HARO is free to subscribe to, and enables business owners and marketing managers to act as their own PR agencies. In the last month, I’ve been featured in Fast Company twice via responding to HARO queries (on average, my team gets 10+ hits per month via HARO…just for The Content Factory, not including for our clients).
We’ve trained other people to do the same on an DIY basis, and with great results. One of the people we trained, the creator of the Yarlap, just won the first ever FemTech Award by Women’s Health Magazine for sexual wellness. The DIY route can be a cost-effective way to raise brand awareness without sinking a lot of budget into an agency retainer.
While new tools are also making it possible for people to go the DIY route, old tools and tactics are becoming less effective than they used to be (for instance, press release distribution services — I think they’re a waste of money, which I elaborate on in this post: https://www.contentfac.com/press-release-distribution-services/).
Besides the DIY PR trend, I’ve also noticed SEO for PR becoming more and more popular. The post I linked to above ranks #1 for press release distribution — it’s sent dozens of leads and clients our way. There’s a download of the same press release template my PR staff uses, which readers can get in exchange for signing up for our email list.
More and more of our clients, subscribers and followers are using SEO to raise their brand awareness — in my opinion, it’s a smart way to go about things (and again, very cost effective — SEO has huge ROI!).
“In 2019, consumers and businesses will continue to demand authenticity from brands”, says Jennifer Jennings, Vice President of Anderson Interactive, Atlanta, Georgia:
As the self-publishing aspects of PR blossom, we’ve already moved beyond the traditional press releases and media events into blogs, podcasts and social channels with targeted narratives and case studies on real solution examples that give a “glimpse behind the curtain” of a corporation. I see the year ahead to be one in which we’ll continue on that path away from the highly-branded, meticulously reviewed and edited content to that which truly reflects the pain points of the customer base and is rooted in authenticity.
Companies are looking to bring PR in house and own the whole process, more and more. I have a training program called “PR Bootcamp” that teaches start-ups how to do this. Taking ownership of PR by bringing it in house not only saves a lot of money it can be way more effective towards driving results.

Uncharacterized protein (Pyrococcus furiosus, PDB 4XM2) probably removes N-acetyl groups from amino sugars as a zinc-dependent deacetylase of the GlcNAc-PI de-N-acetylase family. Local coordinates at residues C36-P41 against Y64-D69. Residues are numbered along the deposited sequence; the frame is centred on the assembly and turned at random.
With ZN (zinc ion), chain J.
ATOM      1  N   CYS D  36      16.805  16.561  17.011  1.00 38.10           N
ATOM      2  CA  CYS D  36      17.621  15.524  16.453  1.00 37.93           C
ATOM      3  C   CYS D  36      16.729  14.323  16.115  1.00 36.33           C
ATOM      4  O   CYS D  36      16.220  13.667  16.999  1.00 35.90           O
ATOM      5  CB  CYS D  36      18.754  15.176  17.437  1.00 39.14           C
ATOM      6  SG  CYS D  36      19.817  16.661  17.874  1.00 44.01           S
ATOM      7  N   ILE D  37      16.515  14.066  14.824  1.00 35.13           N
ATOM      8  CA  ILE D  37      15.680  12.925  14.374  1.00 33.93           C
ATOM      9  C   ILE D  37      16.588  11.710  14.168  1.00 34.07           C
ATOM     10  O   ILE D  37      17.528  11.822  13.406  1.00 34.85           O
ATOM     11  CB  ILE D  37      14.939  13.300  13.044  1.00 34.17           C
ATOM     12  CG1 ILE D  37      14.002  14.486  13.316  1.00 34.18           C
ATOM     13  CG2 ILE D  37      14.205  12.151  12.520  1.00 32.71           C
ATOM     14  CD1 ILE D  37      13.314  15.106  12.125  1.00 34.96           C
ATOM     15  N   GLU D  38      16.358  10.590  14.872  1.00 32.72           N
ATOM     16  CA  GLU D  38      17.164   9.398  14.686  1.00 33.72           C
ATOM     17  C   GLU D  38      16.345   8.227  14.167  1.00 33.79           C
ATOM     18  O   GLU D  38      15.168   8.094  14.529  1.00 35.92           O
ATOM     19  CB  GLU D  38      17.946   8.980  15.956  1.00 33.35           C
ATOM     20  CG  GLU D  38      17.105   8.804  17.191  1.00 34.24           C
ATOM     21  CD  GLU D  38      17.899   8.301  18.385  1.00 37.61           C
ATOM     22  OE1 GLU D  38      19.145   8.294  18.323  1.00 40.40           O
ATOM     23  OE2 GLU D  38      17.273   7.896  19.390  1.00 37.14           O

Podcasts will continue to be a growing trend in 2019 — both appearing on them to promote your business but also brands are launching their own podcasts as a way creating content that is both cost effective and a helps them connect with influencers (and their audiences) in an authentic and organic way.
The press release is dead, long live the press release: although dead as a tool for media outreach it’s one of the most valuable tools you can use to get your messaging and product fit right long before you begin reaching out the media. Read my article about what Jeff Bezos taught me about the power of the press release.
Paige Arnof-Fenn, Founder & CEO Mavens & Moguls, shares two big trends that both revolve around the concept of trust:
Fake news threats will only escalate — journalists are in a war to win back the trust of their audience, sadly what started as a punchline or tweet is now a serious threat to a free press, the bar for facts and figures is only getting higher&nb! sp;
Influencer marketing will be replaced with decentralized community-driven content — consumers are savvy and see influencer posts as a media buy and implicit endorsement and this gets back to the desire for authentic content not advertising by another name.
Kyle Austin is the founder and managing partner of BMV, a PR and digital marketing agency that assists high-growth brands including Open Listings, Domio, Meitu, Y Combinator-backed VergeSense and NextCaller, and RunKeeper. He has shared his thoughts on PR and media trends in the past with Fast Company, Inc., and Startups.co. Here’s his thoughts on what’s next for PR in 2019:
1. PR Tactics Will Be Splintered by Generational Media Consumption Differences in 2019: When it comes to news and information, no generation has consumed media socially like 18–29-year-olds do today. In fact, the differences between how generations are consuming media have never been greater — and that will continue to alter approaches to PR in 2019. According to PEW, young millennials and Generation Z aged 18–29 consume 36% of their news via social media. This came out well above other mediums for news consumption among this generation: News websites (27%), TV (16%), Radio (13%) and Print newspapers (2%). Compare this with the news consumption on social media of these demographics 30–49-year-olds (22%), 50–64-year-olds (14%) and 65+ (8%). For PR practitioners this is important to consider in 2019 as the media that matters to a brand and ultimately their target market is largely driven by the generation their prospects fall within